Sherlock Holmes and his faithful friend and colleague Dr. John Watson are on the road for the eighth time in London to solve some exciting cases. They not only look more youthful, but also the game elements have become more varied and provide a good deal of variety. In our Beginner’s Guide to Sherlock Holmes: The Devil's Daughter, we show you the basic game mechanics and give you some useful tips and tricks to get you started.
In Sherlock Holmes: The Devil's Daughter, there are several modes and tools that will help you in solving your crime cases:
- Notebook: Here all the evidence, documents, character analysis, etc… appear to you.
- Detective View: In this mode, Holmes also recognizes concealed evidence. Time is running out a little slower.
- Visualization Talent: Holmes detects items or evidence that are no longer there. He introduces himself pictorially.
- Change of Perspective: Playing in the third or first person.
- Change character: In some situations, you can switch between different helpers. In some scenes you play even the Toby.
Tips and Tricks for Sherlock Holmes: The Devil's Daughter
A total of five crime cases you have to solve as a young model version of Holmes and Dr. Watson in Sherlock Holmes: The Devil's Daughter. Below we have compiled some useful tips for you:
- Look the key assignment at the beginning. In the menu under HOW TO PLAY you learn the game controls.
- In Notebook you find important documents necessary for your detective work. Here you will find tasks, evidence etc.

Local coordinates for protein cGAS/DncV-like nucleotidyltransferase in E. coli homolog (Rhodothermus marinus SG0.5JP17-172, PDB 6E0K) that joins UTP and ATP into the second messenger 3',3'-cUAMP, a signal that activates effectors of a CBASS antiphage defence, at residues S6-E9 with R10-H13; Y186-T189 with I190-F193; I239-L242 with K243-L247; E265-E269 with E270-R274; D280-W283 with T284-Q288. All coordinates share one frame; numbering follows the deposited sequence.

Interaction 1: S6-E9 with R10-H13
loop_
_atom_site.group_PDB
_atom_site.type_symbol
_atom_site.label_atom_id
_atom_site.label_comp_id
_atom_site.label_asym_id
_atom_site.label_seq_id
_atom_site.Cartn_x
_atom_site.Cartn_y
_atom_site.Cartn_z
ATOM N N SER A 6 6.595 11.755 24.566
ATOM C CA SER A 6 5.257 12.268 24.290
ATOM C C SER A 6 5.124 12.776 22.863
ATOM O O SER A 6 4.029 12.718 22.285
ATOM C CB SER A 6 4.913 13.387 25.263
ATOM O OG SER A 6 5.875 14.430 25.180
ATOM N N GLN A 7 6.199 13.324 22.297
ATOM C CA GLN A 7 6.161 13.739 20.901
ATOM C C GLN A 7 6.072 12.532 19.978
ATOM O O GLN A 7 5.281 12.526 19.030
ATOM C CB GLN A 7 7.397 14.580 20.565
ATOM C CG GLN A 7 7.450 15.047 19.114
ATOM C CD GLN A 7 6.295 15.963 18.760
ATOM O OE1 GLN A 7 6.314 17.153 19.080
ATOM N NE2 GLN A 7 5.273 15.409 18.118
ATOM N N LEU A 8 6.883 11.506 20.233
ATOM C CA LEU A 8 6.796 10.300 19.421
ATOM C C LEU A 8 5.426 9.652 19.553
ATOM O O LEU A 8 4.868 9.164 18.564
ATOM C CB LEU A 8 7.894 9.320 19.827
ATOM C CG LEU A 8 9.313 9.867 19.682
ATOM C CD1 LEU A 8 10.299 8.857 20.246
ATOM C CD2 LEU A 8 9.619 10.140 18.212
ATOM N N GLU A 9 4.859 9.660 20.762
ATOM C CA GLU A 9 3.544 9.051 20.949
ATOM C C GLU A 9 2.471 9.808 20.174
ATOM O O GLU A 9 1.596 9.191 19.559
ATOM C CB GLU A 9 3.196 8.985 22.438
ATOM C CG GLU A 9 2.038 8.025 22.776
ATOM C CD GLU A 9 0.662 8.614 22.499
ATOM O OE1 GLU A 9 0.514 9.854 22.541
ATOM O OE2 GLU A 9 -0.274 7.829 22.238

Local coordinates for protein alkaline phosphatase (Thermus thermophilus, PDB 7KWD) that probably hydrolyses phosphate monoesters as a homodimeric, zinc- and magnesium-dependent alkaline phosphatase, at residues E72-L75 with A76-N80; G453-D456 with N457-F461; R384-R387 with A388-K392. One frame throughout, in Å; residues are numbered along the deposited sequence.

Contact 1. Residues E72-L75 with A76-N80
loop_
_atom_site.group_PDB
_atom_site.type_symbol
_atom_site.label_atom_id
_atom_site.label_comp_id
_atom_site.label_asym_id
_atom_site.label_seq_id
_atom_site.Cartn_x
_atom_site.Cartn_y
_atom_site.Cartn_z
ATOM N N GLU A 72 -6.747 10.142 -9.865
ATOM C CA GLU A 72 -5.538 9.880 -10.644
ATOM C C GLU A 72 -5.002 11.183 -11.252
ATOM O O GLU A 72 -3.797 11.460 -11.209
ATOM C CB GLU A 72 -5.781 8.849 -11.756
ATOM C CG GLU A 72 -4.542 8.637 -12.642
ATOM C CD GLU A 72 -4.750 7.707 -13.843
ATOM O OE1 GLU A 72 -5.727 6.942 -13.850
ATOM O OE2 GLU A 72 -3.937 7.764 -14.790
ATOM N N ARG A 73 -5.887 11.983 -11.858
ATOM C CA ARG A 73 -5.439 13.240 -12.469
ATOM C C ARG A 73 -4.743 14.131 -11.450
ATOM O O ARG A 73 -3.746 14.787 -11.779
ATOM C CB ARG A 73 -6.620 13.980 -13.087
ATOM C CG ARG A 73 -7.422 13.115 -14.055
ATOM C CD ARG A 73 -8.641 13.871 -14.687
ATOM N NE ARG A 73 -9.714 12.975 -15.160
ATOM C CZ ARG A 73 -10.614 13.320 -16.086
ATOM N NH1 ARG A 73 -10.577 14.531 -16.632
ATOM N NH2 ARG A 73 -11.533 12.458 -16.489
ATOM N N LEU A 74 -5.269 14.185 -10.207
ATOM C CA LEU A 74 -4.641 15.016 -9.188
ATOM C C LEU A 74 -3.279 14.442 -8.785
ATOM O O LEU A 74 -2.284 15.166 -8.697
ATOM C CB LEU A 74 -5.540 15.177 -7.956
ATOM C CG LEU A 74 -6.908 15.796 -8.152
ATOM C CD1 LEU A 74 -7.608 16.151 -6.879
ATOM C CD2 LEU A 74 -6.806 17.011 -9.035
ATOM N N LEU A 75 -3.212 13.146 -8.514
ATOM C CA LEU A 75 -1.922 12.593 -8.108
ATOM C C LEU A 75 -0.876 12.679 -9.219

- Here you will also find conversations that you have brought.
- The fast travel is very easy: Just click on the map in the notebook and click on a site. Your office is in the Baker Street.
- You can always find the main task (at the top) and including small side quests that lead you to the great goal.
- If you have completed the character analysis inaccurately, then you cannot repeat again. So choose wisely between the characteristics of a person. So you can be denied even some conversations.
- Always keep your hand on the keyboard or on the controller. In some interviews you must quickly press a button to select a proof, which is contrary to the person and to elicit more information.
- With Sherlock go through a crime scene. Yellow circles mean that you can investigate something here. If the circle is not yet turned green, then you can analyze even more. If instead an exclamation surfaced, you can use this subject again. In the first case, for example it is a candle that you need to see in the attic.
- Respect often on the upper, right corner. Here symbols appear to help you when you can use the mode.
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